The frugality of the intervention is further driven home by the population of the students in relation to the teachers in the village, and the concentric layout reflects that. Each of the four classrooms are set edge-to-edge in alternation, leaving an option for the smaller classrooms to merge with the bigger ones, taking advantage of the training of one single teacher, necessary due to the limitation of teaching personnel. The ‘hinge’ at the connecting junction of two classrooms generates triangular yard spaces that seamlessly spill into the central court and into the outer circumferential ring, highlighted by the most striking visual element of the school: the outer wall. The central court, along with the multi-purpose room, are frequently used by villagers as screening rooms for films and sports matches, a play area for kids, a workshop for needlework for the women of the village, and even a tourist residence. The income from the latter two is spent on the school’s maintenance, rounding out the dimensions of a community-led and community-driven project.
The structure of the school achieves column-free construction and earthquake resistance through the use of insulating concrete formwork, along with EPS (polystyrene panels), galvanised iron profiles, and reinforced concrete. The final coat is a coagulation of cement and the local soil, Sigmel, that prevents rusting due to floods and excessive rain, as well as creating a visual, tactile harmony with the surrounding colours and textures. Furthermore, in case of cracking, the coating warrants easy repair and fixage by the residents of the village themselves.
All of this is ensconced in a porous shell of variable width that subverts the traditional narratives on walls as barriers or separators. Through playful perforations on its surface, inviting villagers and passers-by to peek and be a part of the space, the school solemnly blends into its arid landscape. The openings within the wall too, some raised from the ground to act like 'windows', while others meeting the ground to create 'doorways', are doctored to create unhindered avenues from inside the classroom to across the surrounding plains. The wall grows thinner near the back, but doubles up as a shell near the front, forming sit-outs as well as accommodating functions including a tuck shop, a school guard’s room, and a storeroom.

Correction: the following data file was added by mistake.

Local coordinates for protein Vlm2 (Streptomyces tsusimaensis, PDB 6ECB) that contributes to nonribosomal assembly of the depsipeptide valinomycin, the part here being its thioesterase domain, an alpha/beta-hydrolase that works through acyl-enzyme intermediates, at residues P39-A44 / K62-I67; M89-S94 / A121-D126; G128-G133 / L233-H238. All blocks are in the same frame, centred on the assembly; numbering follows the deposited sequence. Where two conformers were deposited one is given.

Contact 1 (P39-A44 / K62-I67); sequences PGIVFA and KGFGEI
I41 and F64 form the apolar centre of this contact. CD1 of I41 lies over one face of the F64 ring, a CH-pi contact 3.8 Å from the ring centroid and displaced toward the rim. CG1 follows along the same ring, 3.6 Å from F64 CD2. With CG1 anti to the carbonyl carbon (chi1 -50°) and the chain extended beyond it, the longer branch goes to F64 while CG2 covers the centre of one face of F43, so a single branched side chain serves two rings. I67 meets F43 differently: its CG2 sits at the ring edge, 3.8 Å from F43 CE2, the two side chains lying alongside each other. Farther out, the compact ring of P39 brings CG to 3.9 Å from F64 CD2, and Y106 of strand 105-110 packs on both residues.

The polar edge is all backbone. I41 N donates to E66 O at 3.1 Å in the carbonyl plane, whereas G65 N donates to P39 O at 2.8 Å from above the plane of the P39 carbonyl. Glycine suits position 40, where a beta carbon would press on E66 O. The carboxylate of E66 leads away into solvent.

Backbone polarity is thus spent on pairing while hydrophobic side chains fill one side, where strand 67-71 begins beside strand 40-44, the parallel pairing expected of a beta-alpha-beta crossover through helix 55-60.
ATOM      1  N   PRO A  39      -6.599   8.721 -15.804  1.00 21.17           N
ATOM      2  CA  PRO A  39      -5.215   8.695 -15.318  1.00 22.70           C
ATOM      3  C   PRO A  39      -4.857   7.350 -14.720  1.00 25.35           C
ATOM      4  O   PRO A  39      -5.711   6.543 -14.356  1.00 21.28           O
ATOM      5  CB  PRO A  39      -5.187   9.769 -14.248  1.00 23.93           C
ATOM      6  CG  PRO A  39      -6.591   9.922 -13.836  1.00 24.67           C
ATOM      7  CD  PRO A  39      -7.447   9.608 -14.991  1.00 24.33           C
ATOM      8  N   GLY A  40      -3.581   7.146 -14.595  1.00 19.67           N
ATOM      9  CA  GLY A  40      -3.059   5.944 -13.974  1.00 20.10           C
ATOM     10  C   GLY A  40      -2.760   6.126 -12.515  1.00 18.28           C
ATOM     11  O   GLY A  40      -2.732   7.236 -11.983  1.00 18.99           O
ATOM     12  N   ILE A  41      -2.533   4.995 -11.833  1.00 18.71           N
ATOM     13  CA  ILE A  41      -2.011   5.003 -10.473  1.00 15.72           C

"In designing this school, we envisioned education as a dialectic, bilateral, participatory driven concept, and accordingly, the conventional school spaces that act as platforms for these ideas were transformed,” states the design team at DAAZ Office. “This transformation was performed in order to destroy hierarchy and strengthen a questioning culture, shining light on the most basic meaning of going to school, which is 'being together'. In conclusion, we aimed to create a school that is a nest for nurturing creativity, freedom and critical thinking".
Name: Jadgal Elementary School
Location: Seyed-Bar Village, Sistan & Baloochestan Province, Iran
Architects: DAAZ Office, Tehran
Lead Architect: Arash Aliabadi
Project Architects: Mahsa Hosseini, Nazanin Mojahed
Built Area: 480 sqm
Total area: 1100 sqm
Client: Iran-e-Man Organization
Social Facilitator: Mina Kamran
Structure Design: A. Giahi
Project Manager: Mehran Goodarzyar
Contractor: A. Noghrehkar
Mechanical & Electrical: A. Delavar